With type production schedules in multiple filming, the signs make it easy for everyone to get where they need to be. No addresses to worry about. Just follow the signs with your code word. These production placards are bright yellow with black lettering, but there’s no policy manual that mandates their color. And one time a studio asked for their placards to be made with a blue background and white lettering. So the manufacturer printed 300 of those blue signs, but within three days, the client returned and said, Nope, we need the traditional yellow signs. Why? Everyone was driving past the blue signs without seeing them. That’s a search image, just like the worms and grasshoppers, just like you going to the bookshelf looking for that green book when it’s actually blue.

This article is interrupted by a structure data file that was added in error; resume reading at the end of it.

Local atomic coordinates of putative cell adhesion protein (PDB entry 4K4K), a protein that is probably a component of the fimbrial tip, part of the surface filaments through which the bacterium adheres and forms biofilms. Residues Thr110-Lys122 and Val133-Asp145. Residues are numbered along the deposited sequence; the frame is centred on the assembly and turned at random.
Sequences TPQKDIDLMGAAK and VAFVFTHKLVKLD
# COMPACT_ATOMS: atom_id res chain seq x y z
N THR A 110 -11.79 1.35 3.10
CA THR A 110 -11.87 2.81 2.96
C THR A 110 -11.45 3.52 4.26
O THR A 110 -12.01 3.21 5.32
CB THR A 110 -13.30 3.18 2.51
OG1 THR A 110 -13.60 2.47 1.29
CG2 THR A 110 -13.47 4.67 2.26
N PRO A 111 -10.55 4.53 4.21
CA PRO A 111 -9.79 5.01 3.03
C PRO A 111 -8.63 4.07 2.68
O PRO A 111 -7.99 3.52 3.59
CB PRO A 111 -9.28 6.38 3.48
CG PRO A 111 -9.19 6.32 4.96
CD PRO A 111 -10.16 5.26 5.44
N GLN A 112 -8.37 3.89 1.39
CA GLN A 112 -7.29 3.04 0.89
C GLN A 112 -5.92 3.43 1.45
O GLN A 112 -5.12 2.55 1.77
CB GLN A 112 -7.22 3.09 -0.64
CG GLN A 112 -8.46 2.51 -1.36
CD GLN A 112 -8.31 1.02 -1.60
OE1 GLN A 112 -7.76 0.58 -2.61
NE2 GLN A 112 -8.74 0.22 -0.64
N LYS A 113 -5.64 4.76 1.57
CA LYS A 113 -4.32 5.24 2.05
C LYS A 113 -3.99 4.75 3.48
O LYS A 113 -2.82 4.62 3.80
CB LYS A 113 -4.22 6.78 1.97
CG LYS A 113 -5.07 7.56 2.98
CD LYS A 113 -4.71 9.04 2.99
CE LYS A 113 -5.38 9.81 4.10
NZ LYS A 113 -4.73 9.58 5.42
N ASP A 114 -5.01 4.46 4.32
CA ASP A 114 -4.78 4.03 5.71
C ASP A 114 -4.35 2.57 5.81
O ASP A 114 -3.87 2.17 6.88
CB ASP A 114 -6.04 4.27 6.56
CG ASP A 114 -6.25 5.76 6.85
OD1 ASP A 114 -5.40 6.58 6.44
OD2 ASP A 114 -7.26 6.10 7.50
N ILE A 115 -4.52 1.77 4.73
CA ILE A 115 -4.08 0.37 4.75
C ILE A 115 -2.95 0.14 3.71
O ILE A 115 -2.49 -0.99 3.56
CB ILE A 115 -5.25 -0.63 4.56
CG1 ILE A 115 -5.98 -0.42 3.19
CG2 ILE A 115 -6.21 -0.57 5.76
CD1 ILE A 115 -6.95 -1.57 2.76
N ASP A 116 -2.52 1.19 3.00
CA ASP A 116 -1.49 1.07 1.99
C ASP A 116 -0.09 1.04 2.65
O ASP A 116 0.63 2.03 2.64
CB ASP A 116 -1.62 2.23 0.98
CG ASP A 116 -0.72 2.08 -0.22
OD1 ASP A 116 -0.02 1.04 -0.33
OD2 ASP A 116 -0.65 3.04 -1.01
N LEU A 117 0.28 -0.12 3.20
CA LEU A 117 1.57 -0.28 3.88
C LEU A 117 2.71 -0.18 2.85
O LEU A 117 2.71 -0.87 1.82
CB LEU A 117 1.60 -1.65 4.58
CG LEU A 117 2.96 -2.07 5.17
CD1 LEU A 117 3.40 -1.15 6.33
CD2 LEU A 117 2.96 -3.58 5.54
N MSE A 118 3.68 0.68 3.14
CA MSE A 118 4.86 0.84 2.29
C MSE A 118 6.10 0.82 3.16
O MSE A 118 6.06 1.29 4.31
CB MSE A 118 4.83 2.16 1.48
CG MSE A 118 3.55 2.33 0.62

In the 1990s, I served as an elected councilman for the city of Glendale, Colorado and one year the council and the city staff started working on a plan to build the city’s first Preschool and Kindergarten. At that point, there wasn’t a single public preschool or kindergarten anywhere in the city. And families that wanted their children to attend those early education opportunities had to bus or drive their kids several miles. And our poorest students were losing out on all the long-term learning that preschool and Kindergarten are proven to offer, but we were stuck. Why? Well, in city council meetings, people would offer an idea for moving the project forward, and it would get shot down, bring up an idea for funding, and you’d get obstacles, talk about features in design, and we’d have three or four dissenting ideas. None of the ideas were able to develop into solutions because everyone was focused on looking at the obstacles. And this our mayor, his name was Joe Rice, stood upright in the middle of someone’s this won’t work speech about using the classroom after school hours and made a timeout signal like a football referee.